A film festival can be a great way for student filmmakers graduating from film schools to showcase their movie making talents to the public and make a name for themselves. Such movie festivals usually screen independent films from new directors as well as film work from more established filmmakers, providing them with a platform for their work. Film festivals may also bring low-budget movies made independently to the attention of distributors. Even if their films don’t get distribution, attending a festival could generate interest in participants, leading to studio work or funding for their next film. Exposure at a festival can also give a big boost to a budding filmmaker’s career. Thus, having your movie seen as many places as possible is the key.
In order to enter a festival, filmmakers must first submit their films to the organizers. This usually requires them to make multiple copies of the finished film on DVD which they will send along with any entry fees. If your film is selected, you may also be required to prepare materials such as press kits and other publicity materials, as well as a print of the film in the required format (i.e. 35mm or 16mm film or NTSC tape). Depending on the type of film you have made, you may also choose to enter more specialized festivals, such as those focusing only on gay and lesbian films or horror and other genre movies.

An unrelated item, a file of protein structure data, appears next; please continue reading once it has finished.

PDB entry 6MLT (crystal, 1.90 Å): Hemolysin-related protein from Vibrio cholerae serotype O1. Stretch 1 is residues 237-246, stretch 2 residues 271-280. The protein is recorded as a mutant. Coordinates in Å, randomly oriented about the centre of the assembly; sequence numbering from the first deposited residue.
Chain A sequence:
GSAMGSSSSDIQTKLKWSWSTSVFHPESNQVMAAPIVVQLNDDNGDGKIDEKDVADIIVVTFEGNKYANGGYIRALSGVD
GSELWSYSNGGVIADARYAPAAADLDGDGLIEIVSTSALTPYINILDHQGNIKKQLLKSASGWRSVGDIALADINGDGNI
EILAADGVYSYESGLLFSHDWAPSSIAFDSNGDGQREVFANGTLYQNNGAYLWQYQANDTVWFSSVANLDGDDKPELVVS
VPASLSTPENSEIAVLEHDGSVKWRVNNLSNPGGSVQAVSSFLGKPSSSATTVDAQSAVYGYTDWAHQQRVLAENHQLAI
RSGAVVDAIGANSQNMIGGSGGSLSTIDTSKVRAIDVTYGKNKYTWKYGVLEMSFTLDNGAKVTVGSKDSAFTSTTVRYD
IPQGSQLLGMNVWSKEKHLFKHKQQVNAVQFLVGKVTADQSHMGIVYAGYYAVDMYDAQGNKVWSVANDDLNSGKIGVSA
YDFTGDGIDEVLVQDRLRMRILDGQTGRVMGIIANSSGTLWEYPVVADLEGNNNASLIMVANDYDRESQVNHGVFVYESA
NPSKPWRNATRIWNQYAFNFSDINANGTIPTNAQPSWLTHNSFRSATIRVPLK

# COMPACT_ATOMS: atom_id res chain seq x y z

For students, one of the best film festivals to join is Next Frame, which is organized by the University Film and Video Association. Now in its 16th year, Next Frame is open to students from all countries and is sponsored by companies such as Kodak, Avid and American Cinematographer. Also worth noting is the Telluride Film Festival Student Symposium, which allows film majors (although the program is also open to non-film students) to interact with professional filmmakers and other students in an intensive program of film viewing and seminars. Past guest filmmakers have included Ang Lee and George Lucas.
The Sundance Film Festival remains the premiere festival for independent movies; being accepted can help make a filmmaker’s career. Independent filmmakers can submit entries in the dramatic and documentary categories, either feature length or shorts; they can also participate in non-competitive showcases such as New Frontier and Spectrum. Directors who have gotten their start at Sundance include Robert Rodriguez, Steven Soderbergh and Kevin Smith. Don’t let these big names discourage you from creating your own movies. Many of these successful directors started with a simple 8mm or 16mm camera when they made their very first motion picture. So why not shop for your own film camera so you can create your own movie and make your dreams come true!